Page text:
Baltimore, MD—Carnegie’s Steven Farber was awarded nearly $500,000 over three years by The G. Harold & Leila Y. Mathers Foundation to identify the chemical components of cinnamon oil that show effectiveness against cardiovascular disease-causing fats.
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Baltimore, MD—William Ludington’s quest to understand the community ecology of our gut microbiome was this spring awarded nearly $1 million over three years from the National Science Foundation. He was also selected as one of 14 researchers to receive $55,000 from the Research Corporation for Science Advancement for its inaugural Scialog: Microbiome, Neurobiology, and Disease initiative.
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June, 2021 — Now on YouTube: Our 35th annual Mini-Symposium, 'Quality Control in Biology: From Cellular Systems to Ecosystems.'
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April, 2021 — Deep in the Department of Embryology’s dark microscopy suite, Dr. Phillip Cleves studies a magnified image of a sea anemone called Aiptasia, his lab’s primary model organism.
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April, 2021 — Kneeling among the plant growth chambers at Carnegie’s Department of Embryology in Baltimore, MD, Dr. Brittany Belin inspects a young African jointvetch, a flowering legume native to the West African floodplains.
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  Our beloved colleague Dr. Joseph Gall has retired from Carnegie Science at the age of 92.
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Baltimore, MD— The CRISPR/Cas9 genome editing system can help scientists understand, and possibly improve, how corals respond to the environmental stresses of climate change. Work led by Phillip Cleves—who joined Carnegie’s Department of Embryology this fall—details how the revolutionary, Nobel Prize-winning technology can be deployed to guide conservation efforts for fragile reef ecosystems.
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Baltimore, MD—Human activity endangers coral health around the world. A new algal threat is taking advantage of coral’s already precarious situation in the Caribbean and making it even harder for reef ecosystems to grow.
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Recently published work from Carnegie’s Allan Spradling and Wanbao Niu revealed in unprecedented detail the genetic instructions immature egg cells go through step by step as they mature into functionality. Their findings improve our understanding of how ovaries maintain a female’s fertility.
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Recent work led by Carnegie’s Kamena Kostova revealed a new quality control system in the protein production assembly line with possible implications for understanding neurogenerative disease.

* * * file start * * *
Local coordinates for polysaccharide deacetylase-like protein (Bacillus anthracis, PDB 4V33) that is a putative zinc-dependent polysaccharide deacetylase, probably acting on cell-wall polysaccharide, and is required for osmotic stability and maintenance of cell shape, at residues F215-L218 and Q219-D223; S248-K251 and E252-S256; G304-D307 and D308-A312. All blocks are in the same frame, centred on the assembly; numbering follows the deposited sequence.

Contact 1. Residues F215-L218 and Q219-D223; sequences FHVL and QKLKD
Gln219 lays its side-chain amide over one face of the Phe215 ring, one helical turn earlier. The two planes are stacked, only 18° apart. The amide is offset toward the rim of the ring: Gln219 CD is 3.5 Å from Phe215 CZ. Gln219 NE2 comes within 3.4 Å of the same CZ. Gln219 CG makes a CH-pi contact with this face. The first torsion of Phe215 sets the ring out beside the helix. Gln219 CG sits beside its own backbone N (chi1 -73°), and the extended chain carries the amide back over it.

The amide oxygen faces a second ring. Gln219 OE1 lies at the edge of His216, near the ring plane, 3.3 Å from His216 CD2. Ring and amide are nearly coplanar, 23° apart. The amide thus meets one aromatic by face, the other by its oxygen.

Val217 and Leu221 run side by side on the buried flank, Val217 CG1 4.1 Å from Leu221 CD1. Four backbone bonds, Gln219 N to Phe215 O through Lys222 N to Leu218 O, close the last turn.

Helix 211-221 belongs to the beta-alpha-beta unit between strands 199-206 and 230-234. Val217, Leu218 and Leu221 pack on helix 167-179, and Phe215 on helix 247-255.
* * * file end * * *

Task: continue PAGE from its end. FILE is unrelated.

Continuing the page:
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Carnegie’s Department of Embryology welcomes two new Staff Scientists, both of whom specialize in researching the symbiotic relationships between species.
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Baltimore, MD—New work led by Carnegie’s Meredith Wilson and Steve Farber identifies a potential therapeutic target for clogged arteries and other health risks that stem from an excess of harmful fats in the bloodstream.  Their findings are published by PLOS Genetics. 
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Baltimore, MD—Carmen Jung, a Johns Hopkins University undergraduate student, has received the prestigious Summer Provost’s Undergraduate Research Award (PURA) to advance her independent investigations.
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Baltimore, MD—American Society for Cell Biology recognized Carnegie’s Steven Farber and the University of Pennsylvania’s Jamie Shuda with its Bruce Alberts Award for Excellence in Science Education, which honors “innovative and sustained contributions” to the field.   
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Baltimore, MD— New work from a team of Carnegie cell, genomic, and developmental biologists solves a longstanding marine science mystery that could aid coral conservation. The researchers identified the type of cell that enables a soft coral to recognize and take up the photosynthetic algae with which it maintains a symbiotic relationship, as well as the genes responsible for this transaction.
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Baltimore, MD— Carnegie’s Director of Embryology Yixian Zheng is one of 15 scientists awarded a grant from the Gordon and Betty Moore Foundation to support research on symbiosis in aquatic systems.
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Baltimore, MD—Antibiotics can make easy work of infections. But how do they affect the complex ecosystems of friendly bacteria that make up our microbiome? “When a doctor prescribes antibiotics, it sets up a multi-faceted experiment in your gastrointestinal system,” explains Carnegie’s Will Ludington “What can it teach us about the molecular principles of species interactions in nature?”
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Baltimore, MD— They say a picture is worth 1,000 words. But what about a real-time window into the complexity of the gastrointestinal system? 
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Baltimore, MD— A woman’s supply of eggs is finite, so it is crucial that the quality of their genetic material is ensured. New work from Carnegie’s Marla Tharp, Safia Malki, and Alex Bortvin elucidates a mechanism by which, even before birth, the body tries to eliminate egg cells of the poorest quality.
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